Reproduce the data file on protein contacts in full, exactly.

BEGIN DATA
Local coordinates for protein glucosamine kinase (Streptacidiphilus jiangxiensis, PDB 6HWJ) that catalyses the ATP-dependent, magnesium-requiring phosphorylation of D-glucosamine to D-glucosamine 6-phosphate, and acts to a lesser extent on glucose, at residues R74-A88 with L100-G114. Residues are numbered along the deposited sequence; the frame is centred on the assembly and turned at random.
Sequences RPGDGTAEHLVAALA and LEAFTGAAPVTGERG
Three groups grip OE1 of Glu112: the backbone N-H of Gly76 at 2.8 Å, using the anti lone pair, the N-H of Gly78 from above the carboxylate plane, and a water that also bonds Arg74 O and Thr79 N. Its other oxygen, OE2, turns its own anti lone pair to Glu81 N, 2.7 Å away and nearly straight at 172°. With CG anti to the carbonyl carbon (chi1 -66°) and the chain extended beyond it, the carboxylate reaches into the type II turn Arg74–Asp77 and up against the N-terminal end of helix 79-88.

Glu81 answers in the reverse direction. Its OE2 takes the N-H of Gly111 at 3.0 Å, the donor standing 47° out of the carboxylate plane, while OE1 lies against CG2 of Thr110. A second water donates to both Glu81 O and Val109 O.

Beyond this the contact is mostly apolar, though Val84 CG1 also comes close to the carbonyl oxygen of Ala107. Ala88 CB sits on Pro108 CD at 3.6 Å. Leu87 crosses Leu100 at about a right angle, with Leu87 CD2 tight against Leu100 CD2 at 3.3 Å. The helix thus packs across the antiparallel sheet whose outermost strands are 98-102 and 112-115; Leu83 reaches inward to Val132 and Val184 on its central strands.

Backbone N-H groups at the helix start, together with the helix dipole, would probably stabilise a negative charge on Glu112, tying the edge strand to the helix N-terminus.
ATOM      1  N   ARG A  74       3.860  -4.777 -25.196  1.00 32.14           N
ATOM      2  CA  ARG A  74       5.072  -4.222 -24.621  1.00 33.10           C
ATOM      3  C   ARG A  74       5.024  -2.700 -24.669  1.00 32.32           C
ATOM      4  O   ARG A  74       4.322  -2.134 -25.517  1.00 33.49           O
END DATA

Local coordinates for protein glucosamine kinase (Streptacidiphilus jiangxiensis, PDB 6HWJ) that catalyses the ATP-dependent, magnesium-requiring phosphorylation of D-glucosamine to D-glucosamine 6-phosphate, and acts to a lesser extent on glucose, at residues R74-A88 with L100-G114. Residues are numbered along the deposited sequence; the frame is centred on the assembly and turned at random.
Sequences RPGDGTAEHLVAALA and LEAFTGAAPVTGERG
Three groups grip OE1 of Glu112: the backbone N-H of Gly76 at 2.8 Å, using the anti lone pair, the N-H of Gly78 from above the carboxylate plane, and a water that also bonds Arg74 O and Thr79 N. Its other oxygen, OE2, turns its own anti lone pair to Glu81 N, 2.7 Å away and nearly straight at 172°. With CG anti to the carbonyl carbon (chi1 -66°) and the chain extended beyond it, the carboxylate reaches into the type II turn Arg74–Asp77 and up against the N-terminal end of helix 79-88.

Glu81 answers in the reverse direction. Its OE2 takes the N-H of Gly111 at 3.0 Å, the donor standing 47° out of the carboxylate plane, while OE1 lies against CG2 of Thr110. A second water donates to both Glu81 O and Val109 O.

Beyond this the contact is mostly apolar, though Val84 CG1 also comes close to the carbonyl oxygen of Ala107. Ala88 CB sits on Pro108 CD at 3.6 Å. Leu87 crosses Leu100 at about a right angle, with Leu87 CD2 tight against Leu100 CD2 at 3.3 Å. The helix thus packs across the antiparallel sheet whose outermost strands are 98-102 and 112-115; Leu83 reaches inward to Val132 and Val184 on its central strands.

Backbone N-H groups at the helix start, together with the helix dipole, would probably stabilise a negative charge on Glu112, tying the edge strand to the helix N-terminus.
ATOM      1  N   ARG A  74       3.860  -4.777 -25.196  1.00 32.14           N
ATOM      2  CA  ARG A  74       5.072  -4.222 -24.621  1.00 33.10           C
ATOM      3  C   ARG A  74       5.024  -2.700 -24.669  1.00 32.32           C
ATOM      4  O   ARG A  74       4.322  -2.134 -25.517  1.00 33.49           O